Disney Plus and Amazon Prime are both for new releases—I had to pay extra to see, say, Godzilla vs. Kong. Disney, all of their films that would have gone to cinema had there been no pandemic all cost about the price of cinema tickets for two people, and Netflix do have some extra charges for receiving content in 4K. Netflix is obviously winning this since their additional charges are pretty much optional and only apply to a select group of people that have access to a certain level of HD content. So, it really comes down to how the charges felt between the services.
Well, Disney’s charges not only feel rather unnecessary since they could easily hold back on a lot more of the releases than they’re doing and wait for cinemas to open to give them a financial boost but they also have a real issue in that these films cost a lot more than Amazon. Put it this way: I spent about the price of one cinema ticket to see Godzilla vs. Kong and that was to get the addition with 4K, but I purchased standard to see Mulan and paid more. Whichever way you look at it, that’s less value for money. And it also implies that Disney are seeing this as a possible permanent option and not a temporary option like Warner Bros and Amazon are seeing it as. Therefore, I have to say that Disney Plus comes third in this one—the extra charges aren’t going to cost much more than they would for larger families, however the smaller group consumers might start seeing their bills go up with the additional content. Second place is Amazon. They are quite pricey but they’re not really awful, and I didn’t actually spend much more than I would have had I actually gone to the cinema in the case that I mentioned. Netflix obviously wins this as their additional charges are much more minimal and only apply to a certain group of consumers.
This really comes down to what these streaming services have. Many of these have some overlap, however only a few have exclusive content. For one thing, I can watch most of Only Fools and Horses on BritNox, and I have access to Tom Moore’s latest film The Wolf Walkers on Apple TV. Now TV I really couldn’t see a point in owning as it had very minimal exclusive content and not much that was very exciting. Obviously virtually the entire platform of Disney Plus is made up of exclusives, including all the Disney films, several Disney series with the majority of their content currently on there (exceptions notwithstanding—I really don’t like the fact I haven’t been able to see Season 3 of Duck Tales), and they even have some surprising extras like the recent recording of Hamilton which is the first time that a lot of people have been able to see that given how expensive it is to see in the live capacity when we could. And I think it’s a good boost to its service.
Netflix has definitely got some great exclusive content but it’s really starting to scrape the bottom of the barrel. I can’t begin to tell you how many terrible teen movies—which I stand by not disliking because I’m not the target audience but because they’re appalling and their messages terrible—are on Netflix. But they also have terrible horror films, true-crime documentaries that really blur the line between morbid curiosity and genuinely informative, and a lot of bottom-of-the-barrel content that clearly no one else was going to take. However, Netflix does have some very good exclusive content, including the beyond amazing Violet Evergarden which everyone with a Netflix account needs to watch, and I do not say that lightly. There’s also Beastars which is definitely a more adult-oriented version of Zootopia, which I think got a rather negative output when people acted like it definitely only appealed to the furry community. Having watched the entire season, I can definitely tell you that’s entirely inaccurate. And, of course, there’s other non-Anime related content that’s fantastic on Netflix: Daredevil’s great, for example.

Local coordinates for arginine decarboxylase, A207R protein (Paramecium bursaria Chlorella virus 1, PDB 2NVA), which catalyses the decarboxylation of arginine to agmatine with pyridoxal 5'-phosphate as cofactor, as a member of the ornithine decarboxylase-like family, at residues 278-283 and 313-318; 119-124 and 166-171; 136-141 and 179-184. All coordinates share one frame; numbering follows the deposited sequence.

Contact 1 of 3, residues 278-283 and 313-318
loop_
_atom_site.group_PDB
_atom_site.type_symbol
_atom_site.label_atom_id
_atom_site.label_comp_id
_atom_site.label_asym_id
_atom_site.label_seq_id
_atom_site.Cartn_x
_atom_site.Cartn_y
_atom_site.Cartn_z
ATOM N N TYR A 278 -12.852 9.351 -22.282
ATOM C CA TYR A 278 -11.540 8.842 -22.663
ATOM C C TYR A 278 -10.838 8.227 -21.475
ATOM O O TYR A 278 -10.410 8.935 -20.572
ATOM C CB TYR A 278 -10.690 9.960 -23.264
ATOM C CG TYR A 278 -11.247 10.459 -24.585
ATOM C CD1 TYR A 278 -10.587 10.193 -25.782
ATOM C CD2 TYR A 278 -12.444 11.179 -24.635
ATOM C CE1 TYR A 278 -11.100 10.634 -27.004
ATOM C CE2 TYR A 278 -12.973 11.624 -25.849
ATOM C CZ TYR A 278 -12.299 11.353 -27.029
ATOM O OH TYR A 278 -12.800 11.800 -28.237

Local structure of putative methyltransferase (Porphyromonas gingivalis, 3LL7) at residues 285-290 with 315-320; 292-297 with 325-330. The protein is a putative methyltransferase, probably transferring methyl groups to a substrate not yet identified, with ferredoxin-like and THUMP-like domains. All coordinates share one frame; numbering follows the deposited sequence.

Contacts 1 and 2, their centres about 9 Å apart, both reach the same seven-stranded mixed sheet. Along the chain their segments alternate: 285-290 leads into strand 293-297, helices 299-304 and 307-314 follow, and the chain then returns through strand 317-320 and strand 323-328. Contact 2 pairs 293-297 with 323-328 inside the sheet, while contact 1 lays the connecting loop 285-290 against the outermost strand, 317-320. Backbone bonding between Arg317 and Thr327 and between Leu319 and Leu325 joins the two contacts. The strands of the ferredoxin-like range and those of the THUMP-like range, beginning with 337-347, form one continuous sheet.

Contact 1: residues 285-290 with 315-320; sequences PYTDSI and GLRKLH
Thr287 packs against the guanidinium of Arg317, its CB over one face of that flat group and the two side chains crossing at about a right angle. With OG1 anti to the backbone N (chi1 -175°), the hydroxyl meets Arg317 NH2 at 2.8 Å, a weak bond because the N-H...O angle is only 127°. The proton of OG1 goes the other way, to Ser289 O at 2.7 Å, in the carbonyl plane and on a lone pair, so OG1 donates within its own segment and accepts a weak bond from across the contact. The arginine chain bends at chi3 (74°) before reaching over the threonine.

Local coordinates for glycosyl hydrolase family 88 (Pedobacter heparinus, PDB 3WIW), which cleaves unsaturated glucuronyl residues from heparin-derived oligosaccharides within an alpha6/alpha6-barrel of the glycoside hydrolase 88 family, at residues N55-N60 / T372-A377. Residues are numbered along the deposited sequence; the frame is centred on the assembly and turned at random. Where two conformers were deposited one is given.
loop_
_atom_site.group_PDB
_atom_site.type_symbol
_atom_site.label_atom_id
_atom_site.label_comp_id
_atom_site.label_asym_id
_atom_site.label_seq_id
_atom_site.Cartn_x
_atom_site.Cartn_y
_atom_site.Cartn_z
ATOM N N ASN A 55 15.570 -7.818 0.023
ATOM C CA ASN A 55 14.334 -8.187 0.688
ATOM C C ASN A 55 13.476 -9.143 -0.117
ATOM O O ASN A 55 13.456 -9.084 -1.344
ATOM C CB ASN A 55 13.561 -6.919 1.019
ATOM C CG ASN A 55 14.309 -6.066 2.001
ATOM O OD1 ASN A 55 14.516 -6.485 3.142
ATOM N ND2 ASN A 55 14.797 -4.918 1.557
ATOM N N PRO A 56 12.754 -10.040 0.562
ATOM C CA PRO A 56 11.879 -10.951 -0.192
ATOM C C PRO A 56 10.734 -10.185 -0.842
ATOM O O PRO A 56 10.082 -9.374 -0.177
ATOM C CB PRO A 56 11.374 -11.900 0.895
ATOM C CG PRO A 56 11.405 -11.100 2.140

Amazon does have some niche appeal; I’ve already talked about Vinland Saga and Invincible which I really enjoyed but I actually quite enjoyed The Man In The High Castle as well. And to see The Grand Tour on there is always a highlight for me. But the thing about an exclusive is it’s supposed to be what draws you to it, and I don’t feel as drawn to Amazon Prime; I mainly got the service to get next-day delivery. It wasn’t until a few projects came on there that I started really taking advantage of the streaming service.
In this instance, I’m going to say third place will go to Amazon Prime. The exclusives on there are really good, there are just not as many. Netflix somehow gets second place as some of the exclusives it gets are amazing but others are the worst of the worst, including Gwyneth Paltrow’s Goop series which is so misleading in its health claims I genuinely want to see Netflix get sued for their disregard for public health by airing this. I’m not joking; I genuinely believe it’s that harmful. Don’t even watch it out of morbid curiosity. Top place though goes to Disney Plus, however—it’s got a wealth of exclusive content which you won’t find anywhere else. And it’s not just the Disney films: the Hamilton recording will appeal to a lot of people; The Mandalorian is great even though I haven’t dived that much into it at this point; same goes for the Marvel series that they’ve been slowly uploading. And that’s really bringing the appeal.